The best way to change habits.
Last week, I wrote about how habits work. If you missed that newsletter, I’ve added it to my blog and you can read it here.
This week, I want to discuss how to change habits.
Most of us have tried to change a habit, perhaps dozens of times, and failed. While this is totally normal human behavior, but it doesn’t have to be. It turns out, most of us have simply been using the wrong approach.
As a very brief refresher for last week:
Habits have three stages: the cue, the routine, and the reward.
The Cue: Some stimulus that initiates the routine.
The Routine: Any activity we’ve done so frequently that it becomes mindless.
The Reward: Upon completion of the routine, we are rewarded with some emotional satisfaction.
We actually have very little control over the cues. They’ll come no matter what. There’s no point in trying to change them. The same is true for the rewards. Our brains and bodies crave them and will continue to until that craving is met.
The key to changing habits is realizing what our cues and rewards are.
Once we know what initiates our habits we can start modifying our actions before we enter the mindless cycle of the routine. And as long as we know what feeling we are trying to achieve, we can make sure we pick a new routine that satisfies the same craving.
This is the key to changing habits. Be aware of the cue, pick a better routine, and make sure you stimulate the same reward with the new routine.
For example, one of my bad habits is sitting at my computer and spending way too much time watching stupid videos on YouTube. It’s not a productive activity in any way. But every time I sit down at my computer I click the YouTube tab and see what some computer algorithm thinks I should watch. After some time, my brain gets enough mental stimulation, and I go do something more productive.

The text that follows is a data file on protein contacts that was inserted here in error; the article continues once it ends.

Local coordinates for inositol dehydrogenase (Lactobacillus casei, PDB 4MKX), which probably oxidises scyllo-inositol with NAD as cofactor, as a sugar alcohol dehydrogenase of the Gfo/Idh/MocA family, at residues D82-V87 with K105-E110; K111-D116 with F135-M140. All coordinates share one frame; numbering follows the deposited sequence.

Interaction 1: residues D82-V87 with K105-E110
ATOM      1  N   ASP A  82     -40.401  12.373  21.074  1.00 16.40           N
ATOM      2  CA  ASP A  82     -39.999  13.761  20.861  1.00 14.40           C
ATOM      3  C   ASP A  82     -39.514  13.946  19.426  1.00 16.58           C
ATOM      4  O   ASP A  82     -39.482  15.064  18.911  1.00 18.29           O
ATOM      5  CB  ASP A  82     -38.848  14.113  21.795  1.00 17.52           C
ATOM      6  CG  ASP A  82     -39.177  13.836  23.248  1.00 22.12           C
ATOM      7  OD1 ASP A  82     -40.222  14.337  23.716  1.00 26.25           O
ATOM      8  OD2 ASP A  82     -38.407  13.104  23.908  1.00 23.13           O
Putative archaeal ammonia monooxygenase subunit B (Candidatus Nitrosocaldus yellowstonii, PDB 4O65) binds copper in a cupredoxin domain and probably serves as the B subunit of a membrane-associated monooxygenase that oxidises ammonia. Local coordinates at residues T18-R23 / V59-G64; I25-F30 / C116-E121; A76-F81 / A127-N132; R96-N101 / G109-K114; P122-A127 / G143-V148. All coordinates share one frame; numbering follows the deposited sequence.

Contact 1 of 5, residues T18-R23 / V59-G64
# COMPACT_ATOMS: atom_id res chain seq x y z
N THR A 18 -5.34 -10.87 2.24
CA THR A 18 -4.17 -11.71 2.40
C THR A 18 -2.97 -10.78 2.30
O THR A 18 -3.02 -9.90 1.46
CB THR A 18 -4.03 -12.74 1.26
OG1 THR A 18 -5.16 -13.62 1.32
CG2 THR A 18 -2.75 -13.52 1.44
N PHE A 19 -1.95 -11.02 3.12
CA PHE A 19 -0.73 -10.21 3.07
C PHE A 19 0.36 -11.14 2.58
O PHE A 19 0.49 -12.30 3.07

Let’s break down the three parts of the habit.
The Cue: Sitting down at the computer. When I sit down in that specific chair, my brain decides to run the “YouTube Script.”
The Routine: That script is
The Reward: The stimulation my brain gets from those videos.
To change this habit, I need to adjust the routine with something else that will still stimulate my brain in a similar way. I decided to change the routine to reading a book. Now, when I sit down at my computer, I read something I find fascinating and engaging. I’ve tried reading text books, but it doesn’t work. I don’t get that reward I was craving, so I end up watching more videos. As long as I choose something stimulating, I get my fix and can move on with my day. So far, it’s worked great.
This also brings up one final point. The old routine will always be there lingering in your brain. If you start down that path again, you’ll follow it until it’s complete. This is why addicts and alcoholics can never have another drink or exposure to a drug. (Of course there are other factors involved in issues as complicated as addiction or alcoholism. I don’t mean to make light of those situations, but the habit piece is a huge part of it.)
What’s the take away of this part of the series? Notice your cues, notice your rewards, then pick good routines that initiate from the cue and achieve the reward you were craving. Do that, and you can change any habit in your life.
Yours in health,